When 80-year-old Stan Brezenoff took over as the interim chair of the New York City Housing Authority (NYCHA) in April at Mayor Bill de Blasio’s request, many people scoffed. Sure, he had a history of fixing problems at the Port Authority, NYC Health + Hospitals and, recently, at the Board of Correction. But, they reasoned, NYCHA is a unique mess that needs more than a retirement-job approach.
Last week, Brezenoff showed the people of New York why he has been so effective as a “fixer” of city problems in the past. It is, in part, because he is brutally honest, stepping up and declaring that the agency is failing in several key areas, such as tenant protection and emergency services.
NYCHA has for decades been an agency in turmoil, with its myriad of problems popping up as headlines in tabloids, causing politicians and NYCHA executives to scramble to put out fires. The knee-jerk response to each outrageous mismanagement of the agency has been to say that federal funding cuts have left the agency unable to function. While that may be true, it is not an answer to why hundreds of thousands of people live in disgraceful conditions in one of the greatest and wealthiest cities in the world.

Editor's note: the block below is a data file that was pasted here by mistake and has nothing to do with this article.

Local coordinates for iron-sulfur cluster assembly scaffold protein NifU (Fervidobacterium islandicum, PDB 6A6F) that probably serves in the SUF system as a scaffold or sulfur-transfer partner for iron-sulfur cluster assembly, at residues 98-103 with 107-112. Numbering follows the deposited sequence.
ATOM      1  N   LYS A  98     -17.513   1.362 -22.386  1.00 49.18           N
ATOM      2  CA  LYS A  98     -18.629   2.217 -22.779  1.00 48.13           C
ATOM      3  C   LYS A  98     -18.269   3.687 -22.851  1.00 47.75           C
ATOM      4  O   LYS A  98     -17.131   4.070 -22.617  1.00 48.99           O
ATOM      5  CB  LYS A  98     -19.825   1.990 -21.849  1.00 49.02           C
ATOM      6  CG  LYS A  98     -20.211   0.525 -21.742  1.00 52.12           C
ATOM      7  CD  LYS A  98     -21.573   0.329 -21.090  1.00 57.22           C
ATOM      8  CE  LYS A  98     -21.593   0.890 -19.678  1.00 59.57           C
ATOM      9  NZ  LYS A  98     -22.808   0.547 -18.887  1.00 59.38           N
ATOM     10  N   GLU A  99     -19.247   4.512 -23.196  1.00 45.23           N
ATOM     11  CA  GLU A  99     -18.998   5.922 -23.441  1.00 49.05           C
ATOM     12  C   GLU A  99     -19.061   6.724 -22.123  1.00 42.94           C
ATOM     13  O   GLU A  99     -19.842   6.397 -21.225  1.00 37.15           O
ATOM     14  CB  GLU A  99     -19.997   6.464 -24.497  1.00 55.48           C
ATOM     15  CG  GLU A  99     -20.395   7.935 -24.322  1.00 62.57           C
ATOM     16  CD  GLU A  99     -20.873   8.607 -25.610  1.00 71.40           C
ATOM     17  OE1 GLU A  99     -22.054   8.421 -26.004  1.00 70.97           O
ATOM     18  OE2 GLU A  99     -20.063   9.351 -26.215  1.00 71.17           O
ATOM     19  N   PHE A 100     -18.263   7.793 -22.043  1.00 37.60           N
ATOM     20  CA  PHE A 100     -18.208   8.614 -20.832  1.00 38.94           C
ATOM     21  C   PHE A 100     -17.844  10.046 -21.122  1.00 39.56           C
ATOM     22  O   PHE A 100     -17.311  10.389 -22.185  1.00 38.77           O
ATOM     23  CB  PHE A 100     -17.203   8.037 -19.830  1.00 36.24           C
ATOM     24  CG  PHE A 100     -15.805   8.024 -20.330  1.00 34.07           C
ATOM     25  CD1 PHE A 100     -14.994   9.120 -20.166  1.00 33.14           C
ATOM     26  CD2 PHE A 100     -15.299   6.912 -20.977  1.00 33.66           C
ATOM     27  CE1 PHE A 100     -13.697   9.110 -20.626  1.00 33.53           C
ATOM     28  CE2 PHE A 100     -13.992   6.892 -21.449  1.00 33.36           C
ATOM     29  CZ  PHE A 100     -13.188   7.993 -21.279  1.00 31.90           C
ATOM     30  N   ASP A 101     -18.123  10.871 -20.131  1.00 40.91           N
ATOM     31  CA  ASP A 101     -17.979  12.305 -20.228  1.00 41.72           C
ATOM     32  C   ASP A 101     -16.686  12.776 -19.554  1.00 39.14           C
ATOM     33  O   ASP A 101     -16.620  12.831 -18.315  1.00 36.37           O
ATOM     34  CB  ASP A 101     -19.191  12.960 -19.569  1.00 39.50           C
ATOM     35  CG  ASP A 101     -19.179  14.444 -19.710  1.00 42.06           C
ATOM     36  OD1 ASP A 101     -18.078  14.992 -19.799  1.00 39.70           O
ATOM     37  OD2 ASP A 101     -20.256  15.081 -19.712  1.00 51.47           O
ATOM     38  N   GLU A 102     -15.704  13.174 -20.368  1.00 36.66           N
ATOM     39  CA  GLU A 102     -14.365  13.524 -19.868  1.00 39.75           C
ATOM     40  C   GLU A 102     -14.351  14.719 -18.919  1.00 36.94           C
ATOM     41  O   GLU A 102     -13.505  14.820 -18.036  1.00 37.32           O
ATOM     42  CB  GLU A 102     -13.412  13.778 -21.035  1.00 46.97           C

Last week, Brezenoff took a first step towards finding a solution by admitting that the problem before NYCHA had been exposed by the fourth estate. Transparency from the historically secretive housing agency is like a breath of fresh air. It adds credibility to calls for more funding because voters and politicians can at least say they know where the money is supposed to go; in the past, the calls for added funding were often dismissed, with the proposed funding viewed as destined for the abyss of a hopeless bureaucracy where unsavory people lined their pockets.
And this is why truth and transparency are so important: The truth is that NYCHA’s conditions are not acceptable. The majority of people in New York City don’t like that some of their neighbors are subject to substandard living conditions. People want to help them.
But—and rightfully so—people are also hesitant to support increased taxes or shifting funding priorities to places where they don’t get value for their investment. When peppered with press headlines of corruption and incompetence, no taxpayer wants to stand up and say, “Let’s throw more money at that problem.”
With his actions last week, Stan Brezenoff moved NYCHA one step in the right direction towards more credibility and, in turn, towards making hundreds of thousands of lives better.